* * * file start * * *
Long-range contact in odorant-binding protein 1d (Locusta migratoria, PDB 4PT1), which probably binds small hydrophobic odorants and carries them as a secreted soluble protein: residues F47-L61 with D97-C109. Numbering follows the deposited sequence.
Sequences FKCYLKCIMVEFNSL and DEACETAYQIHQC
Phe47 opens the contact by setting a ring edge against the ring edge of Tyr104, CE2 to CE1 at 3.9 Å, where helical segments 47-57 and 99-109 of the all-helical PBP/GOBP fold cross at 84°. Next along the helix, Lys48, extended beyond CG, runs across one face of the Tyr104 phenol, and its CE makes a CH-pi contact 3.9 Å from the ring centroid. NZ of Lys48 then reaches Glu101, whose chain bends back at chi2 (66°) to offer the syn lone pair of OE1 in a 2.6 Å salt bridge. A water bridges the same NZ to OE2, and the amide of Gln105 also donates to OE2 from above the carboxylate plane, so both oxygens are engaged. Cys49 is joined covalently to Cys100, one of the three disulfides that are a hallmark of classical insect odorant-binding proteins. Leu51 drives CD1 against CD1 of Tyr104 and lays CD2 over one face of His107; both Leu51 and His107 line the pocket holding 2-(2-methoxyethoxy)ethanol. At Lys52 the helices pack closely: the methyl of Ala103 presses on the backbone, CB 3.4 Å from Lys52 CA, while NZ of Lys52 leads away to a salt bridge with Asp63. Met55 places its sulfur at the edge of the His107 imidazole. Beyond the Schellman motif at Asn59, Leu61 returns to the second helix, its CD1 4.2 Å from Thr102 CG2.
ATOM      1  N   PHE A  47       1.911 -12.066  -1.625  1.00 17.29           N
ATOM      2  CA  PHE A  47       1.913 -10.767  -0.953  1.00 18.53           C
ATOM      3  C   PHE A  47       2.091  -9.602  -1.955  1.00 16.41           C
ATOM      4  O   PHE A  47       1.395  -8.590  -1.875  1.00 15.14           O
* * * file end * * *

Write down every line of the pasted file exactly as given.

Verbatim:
Long-range contact in odorant-binding protein 1d (Locusta migratoria, PDB 4PT1), which probably binds small hydrophobic odorants and carries them as a secreted soluble protein: residues F47-L61 with D97-C109. Numbering follows the deposited sequence.
Sequences FKCYLKCIMVEFNSL and DEACETAYQIHQC
Phe47 opens the contact by setting a ring edge against the ring edge of Tyr104, CE2 to CE1 at 3.9 Å, where helical segments 47-57 and 99-109 of the all-helical PBP/GOBP fold cross at 84°. Next along the helix, Lys48, extended beyond CG, runs across one face of the Tyr104 phenol, and its CE makes a CH-pi contact 3.9 Å from the ring centroid. NZ of Lys48 then reaches Glu101, whose chain bends back at chi2 (66°) to offer the syn lone pair of OE1 in a 2.6 Å salt bridge. A water bridges the same NZ to OE2, and the amide of Gln105 also donates to OE2 from above the carboxylate plane, so both oxygens are engaged. Cys49 is joined covalently to Cys100, one of the three disulfides that are a hallmark of classical insect odorant-binding proteins. Leu51 drives CD1 against CD1 of Tyr104 and lays CD2 over one face of His107; both Leu51 and His107 line the pocket holding 2-(2-methoxyethoxy)ethanol. At Lys52 the helices pack closely: the methyl of Ala103 presses on the backbone, CB 3.4 Å from Lys52 CA, while NZ of Lys52 leads away to a salt bridge with Asp63. Met55 places its sulfur at the edge of the His107 imidazole. Beyond the Schellman motif at Asn59, Leu61 returns to the second helix, its CD1 4.2 Å from Thr102 CG2.
ATOM      1  N   PHE A  47       1.911 -12.066  -1.625  1.00 17.29           N
ATOM      2  CA  PHE A  47       1.913 -10.767  -0.953  1.00 18.53           C
ATOM      3  C   PHE A  47       2.091  -9.602  -1.955  1.00 16.41           C
ATOM      4  O   PHE A  47       1.395  -8.590  -1.875  1.00 15.14           O